The second Niyama is called Samtosa.
Samtosa, usually translated as "contentment" is the second niyama, the second observance of Yoga.
Contentment is being satisfied. It is being pleased and happy with one's situation in life.
Life is a fairly unpredictable experience -- there are lots of ups and downs. Lots of things can go wrong. As much as people like to think they can get life under control by being smart or careful or disciplined, the evidence seems to point to the fact that, in truth, no one can control circumstances, at least not for long. The unwanted is often a part of our experience -- our best intentions and best efforts notwithstanding.
So how are we to be happy and content? Some commentators have interpreted this niyama as the deliberate cultivation of equanimity and fortitude, disciplining oneself to remain dispassionate amid loss and gain by lowering one's overall expectations and numbing desires.
Others have said learn to be selfless and live only for others -- renounce pleasure and happiness and know the contentment by only wanting happiness for others.
Contentment is not a dispassionate equanimity, nor is it a begrudging acceptance or ignoring of the ups and downs of life. It isn't resignation and it is not the disciplined attenuation of desire.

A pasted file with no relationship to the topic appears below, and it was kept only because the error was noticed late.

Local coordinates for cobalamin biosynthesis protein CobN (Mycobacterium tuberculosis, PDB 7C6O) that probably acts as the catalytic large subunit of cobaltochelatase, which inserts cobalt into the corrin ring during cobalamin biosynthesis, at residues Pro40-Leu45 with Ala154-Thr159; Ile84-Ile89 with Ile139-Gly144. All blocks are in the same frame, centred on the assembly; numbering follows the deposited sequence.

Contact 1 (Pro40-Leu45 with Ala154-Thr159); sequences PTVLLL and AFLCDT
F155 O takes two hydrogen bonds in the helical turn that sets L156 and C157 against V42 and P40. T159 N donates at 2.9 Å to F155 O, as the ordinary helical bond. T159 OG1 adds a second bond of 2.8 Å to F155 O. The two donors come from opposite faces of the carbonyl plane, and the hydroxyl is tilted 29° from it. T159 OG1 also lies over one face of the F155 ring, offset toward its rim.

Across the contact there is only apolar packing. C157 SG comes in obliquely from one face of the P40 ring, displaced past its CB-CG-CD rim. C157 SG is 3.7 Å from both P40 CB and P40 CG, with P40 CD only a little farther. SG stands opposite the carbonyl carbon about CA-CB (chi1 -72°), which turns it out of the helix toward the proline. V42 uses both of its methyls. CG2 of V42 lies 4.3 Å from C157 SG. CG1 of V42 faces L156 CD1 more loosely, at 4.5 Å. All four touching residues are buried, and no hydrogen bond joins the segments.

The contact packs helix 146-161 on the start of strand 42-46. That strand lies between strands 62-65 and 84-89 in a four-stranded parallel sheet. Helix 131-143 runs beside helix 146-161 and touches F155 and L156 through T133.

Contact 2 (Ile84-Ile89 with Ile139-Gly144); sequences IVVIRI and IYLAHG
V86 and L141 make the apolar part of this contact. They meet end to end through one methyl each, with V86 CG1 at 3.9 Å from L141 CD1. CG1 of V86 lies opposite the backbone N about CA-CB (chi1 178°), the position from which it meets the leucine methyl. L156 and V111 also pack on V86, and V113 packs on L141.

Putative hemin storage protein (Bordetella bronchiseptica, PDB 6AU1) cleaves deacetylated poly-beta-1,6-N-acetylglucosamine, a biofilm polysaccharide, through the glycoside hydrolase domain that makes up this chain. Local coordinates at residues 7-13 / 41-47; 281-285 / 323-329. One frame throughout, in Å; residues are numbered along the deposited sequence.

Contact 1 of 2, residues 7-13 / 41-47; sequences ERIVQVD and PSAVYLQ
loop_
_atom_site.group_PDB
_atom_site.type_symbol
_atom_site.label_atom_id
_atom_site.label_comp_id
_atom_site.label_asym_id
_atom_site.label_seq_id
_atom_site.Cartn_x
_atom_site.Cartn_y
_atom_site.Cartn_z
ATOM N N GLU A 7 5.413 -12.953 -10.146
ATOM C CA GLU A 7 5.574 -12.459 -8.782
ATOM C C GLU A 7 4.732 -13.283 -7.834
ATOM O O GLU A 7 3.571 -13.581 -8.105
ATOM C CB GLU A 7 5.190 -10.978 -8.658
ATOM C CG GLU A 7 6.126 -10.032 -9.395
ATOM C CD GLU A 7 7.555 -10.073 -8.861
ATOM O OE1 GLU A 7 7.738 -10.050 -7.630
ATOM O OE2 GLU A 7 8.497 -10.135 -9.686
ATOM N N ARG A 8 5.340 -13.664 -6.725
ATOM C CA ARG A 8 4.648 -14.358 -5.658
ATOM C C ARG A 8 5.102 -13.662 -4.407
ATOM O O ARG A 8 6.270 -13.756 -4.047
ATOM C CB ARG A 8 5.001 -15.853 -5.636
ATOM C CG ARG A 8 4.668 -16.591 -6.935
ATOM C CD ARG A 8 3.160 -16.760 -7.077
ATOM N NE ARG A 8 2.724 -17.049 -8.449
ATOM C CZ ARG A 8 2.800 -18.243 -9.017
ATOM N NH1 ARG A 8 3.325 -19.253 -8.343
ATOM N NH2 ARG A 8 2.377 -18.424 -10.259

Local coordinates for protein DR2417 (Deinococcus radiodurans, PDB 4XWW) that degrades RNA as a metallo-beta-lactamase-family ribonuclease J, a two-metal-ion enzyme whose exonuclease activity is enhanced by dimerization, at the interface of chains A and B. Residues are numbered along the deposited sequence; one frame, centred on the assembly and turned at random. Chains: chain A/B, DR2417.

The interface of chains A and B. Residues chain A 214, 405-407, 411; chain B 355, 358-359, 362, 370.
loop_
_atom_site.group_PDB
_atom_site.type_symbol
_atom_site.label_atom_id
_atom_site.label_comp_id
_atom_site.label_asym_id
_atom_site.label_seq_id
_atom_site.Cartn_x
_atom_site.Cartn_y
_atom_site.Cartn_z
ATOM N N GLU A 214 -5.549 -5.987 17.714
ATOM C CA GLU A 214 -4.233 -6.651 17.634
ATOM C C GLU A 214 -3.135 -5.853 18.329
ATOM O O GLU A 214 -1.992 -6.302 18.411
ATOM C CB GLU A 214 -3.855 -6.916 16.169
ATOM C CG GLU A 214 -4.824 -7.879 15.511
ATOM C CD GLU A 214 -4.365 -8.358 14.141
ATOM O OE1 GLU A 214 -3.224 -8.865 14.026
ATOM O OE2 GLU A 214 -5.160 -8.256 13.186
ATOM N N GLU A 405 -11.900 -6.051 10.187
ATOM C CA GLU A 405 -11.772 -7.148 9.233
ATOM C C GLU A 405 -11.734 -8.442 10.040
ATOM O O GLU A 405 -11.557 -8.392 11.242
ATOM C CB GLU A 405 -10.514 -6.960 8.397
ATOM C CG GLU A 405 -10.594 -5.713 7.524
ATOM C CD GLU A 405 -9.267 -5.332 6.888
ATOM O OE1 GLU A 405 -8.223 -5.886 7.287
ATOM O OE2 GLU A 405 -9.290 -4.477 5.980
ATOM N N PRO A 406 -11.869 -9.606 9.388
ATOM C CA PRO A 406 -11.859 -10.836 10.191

Neither is it a practiced self-denial and elevation of the self-hood of others. Contentment is not being content with self-sacrifice. There is a certain ease and freedom in being unselfish and non-grasping, but this is aparigraha, not samtosa.
Contentment is being truly pleased and satisfied with one's situation. It is being happy.
Samtosa is being purely and simply happy with life -- as it is, as one finds it. It is not getting life under control, or getting life to "turn out" the way you want it, and then being happy. It is the fruit of the practice of minute-by-minute selectively focusing on the goodness and beauty in life and seeing the negatives as nothing more than the future locations of happiness. Contentment is the result of having the courage, the determination to see life as a growth curve, not a gamble.
Real yogis are happy -- vividly, joyously, irrepressibly happy -- like children. One who is in samtosa is truly appreciating and enjoying life. Life is a pleasure.